# Moving On... Calculating Decreases on a Hat Crown

This post is a part of my "How to Knit" series that is aimed at teaching beginner knitters the basics of knitting. Click here to view the other posts in this series.

Watch out, wordy post ahead (and math!).

Someone asked me what method I use or how I calculate decreases when it came time to shape the crown for a hat. She had to adjust the pattern for size and found that the decrease section in the original pattern wouldn't work for the decreases she needed to do in hers. While there are many ways to shape the crown of a hat (all providing different effects for the shape of the crown), there is a quick and easy way to calculate how many decreases you need to do each row evenly and keep that same rhythm in each row following it.

Get a piece of paper out and draw up two columns. Label column one "# of Stitches" and column two "Decreases". Let's say you have 60 stitches in your hat. Write that at the top... then write all the numbers that 60 can be divided by. 60 can be divided by 2, 3, 4, 5, 6, 10, 12, 15, 20, 30. Pick any of those numbers... I'm going to choose 10 and write that under the "# of Stitches" column. 10 goes into 60 **six** times; so I'll write six in the "Decreases" column. So in my first decrease row, there will be six sections of ten stitches. In order to get those six decreases evenly across my row, I will need to do a k2tog in each section of 10 stitches. Subtract two from 10. 10 - 2 = 8. I end up with, k8, k2tog (started with 10 stitches, decreased 1 stitch down to 9 stitches). Working *k8, k2tog* the first row will decrease your hat 6 stitches. 60 - 6 = 54.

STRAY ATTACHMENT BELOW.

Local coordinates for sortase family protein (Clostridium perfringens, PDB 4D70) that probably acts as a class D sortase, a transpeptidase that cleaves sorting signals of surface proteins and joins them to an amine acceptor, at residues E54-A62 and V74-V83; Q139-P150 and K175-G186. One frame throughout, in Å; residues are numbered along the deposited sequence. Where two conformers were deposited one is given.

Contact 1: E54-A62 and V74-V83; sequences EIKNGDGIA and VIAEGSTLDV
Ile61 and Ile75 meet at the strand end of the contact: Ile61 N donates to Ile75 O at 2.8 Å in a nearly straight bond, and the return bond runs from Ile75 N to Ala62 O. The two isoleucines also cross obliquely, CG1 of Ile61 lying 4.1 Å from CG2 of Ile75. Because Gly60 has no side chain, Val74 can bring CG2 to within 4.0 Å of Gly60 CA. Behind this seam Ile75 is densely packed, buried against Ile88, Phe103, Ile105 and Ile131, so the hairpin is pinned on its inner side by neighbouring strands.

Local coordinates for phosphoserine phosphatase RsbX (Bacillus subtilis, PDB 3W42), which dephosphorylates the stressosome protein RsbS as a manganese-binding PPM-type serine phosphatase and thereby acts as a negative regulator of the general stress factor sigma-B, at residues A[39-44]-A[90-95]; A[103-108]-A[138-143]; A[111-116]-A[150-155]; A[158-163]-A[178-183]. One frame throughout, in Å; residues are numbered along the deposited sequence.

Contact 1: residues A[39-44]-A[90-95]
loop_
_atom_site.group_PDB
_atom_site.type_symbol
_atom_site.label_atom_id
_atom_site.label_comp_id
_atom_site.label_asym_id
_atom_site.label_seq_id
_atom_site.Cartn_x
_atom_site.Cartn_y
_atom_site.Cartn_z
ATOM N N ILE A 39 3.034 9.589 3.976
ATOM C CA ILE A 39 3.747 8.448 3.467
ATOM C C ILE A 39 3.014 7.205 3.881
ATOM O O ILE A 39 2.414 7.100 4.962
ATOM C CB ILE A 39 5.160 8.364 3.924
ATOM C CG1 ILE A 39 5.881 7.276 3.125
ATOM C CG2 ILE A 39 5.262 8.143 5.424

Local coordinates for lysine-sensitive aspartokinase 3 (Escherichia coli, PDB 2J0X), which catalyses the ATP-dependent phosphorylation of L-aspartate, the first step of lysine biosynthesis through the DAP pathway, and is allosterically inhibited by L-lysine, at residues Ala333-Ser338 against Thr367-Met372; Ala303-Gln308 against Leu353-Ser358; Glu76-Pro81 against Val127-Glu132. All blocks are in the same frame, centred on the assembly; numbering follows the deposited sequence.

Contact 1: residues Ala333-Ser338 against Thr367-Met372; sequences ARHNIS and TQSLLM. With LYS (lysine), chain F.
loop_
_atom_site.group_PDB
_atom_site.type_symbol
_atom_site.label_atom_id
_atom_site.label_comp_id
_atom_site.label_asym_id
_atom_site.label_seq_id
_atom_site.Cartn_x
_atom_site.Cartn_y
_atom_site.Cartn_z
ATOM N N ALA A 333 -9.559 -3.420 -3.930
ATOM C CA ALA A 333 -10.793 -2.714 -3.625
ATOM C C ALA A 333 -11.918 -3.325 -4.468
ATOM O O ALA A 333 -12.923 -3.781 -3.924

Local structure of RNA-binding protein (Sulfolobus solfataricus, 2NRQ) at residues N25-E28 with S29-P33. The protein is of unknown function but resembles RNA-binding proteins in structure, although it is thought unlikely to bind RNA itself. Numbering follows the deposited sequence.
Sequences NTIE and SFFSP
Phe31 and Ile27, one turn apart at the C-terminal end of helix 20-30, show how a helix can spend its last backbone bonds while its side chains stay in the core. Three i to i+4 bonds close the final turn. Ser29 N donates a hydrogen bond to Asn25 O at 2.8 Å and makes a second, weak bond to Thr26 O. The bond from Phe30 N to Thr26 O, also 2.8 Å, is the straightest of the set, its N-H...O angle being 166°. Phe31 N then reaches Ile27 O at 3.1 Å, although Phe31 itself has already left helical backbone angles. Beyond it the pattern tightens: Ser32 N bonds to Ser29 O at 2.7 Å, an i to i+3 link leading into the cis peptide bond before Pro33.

What next? It's very easy. Once you have your first row figured out, you just work down the line of numbers. So after the *k8, k2tog* row, the next decrease row would be *k7, k2tog* (9 stitches in each section, this still works because 9 goes into 54 **six** times!), then *k6, k2tog* (8 stitches), etc., all the way down to *k2tog*. You can insert a row of k sts in between each decrease row to add a bit of length to the crown (I usually stop those types of rows when I get down to smaller numbers such as *k3, k2tog*).

Let's try a different number. I want to finish my hat quickly, so I want lots of decreases. I'm going to pick the number 5. 5 goes into 60 12 times. 12 decreases. So I begin with *k3, k2tog*. Then maybe a k row, then *k2, k2tog*, *k1, k2tog* then *k2tog*. Voila!

As you can see, this method works best for simple hats suck as stockinette hats. If there is a pattern that is worked all through out the hat, including the crowning, you will have to play with numbers for a bit in order to get what you want. While lots of math is involved, it is rather simple math and taking the time to calculate and put your brain cells to work will pay off!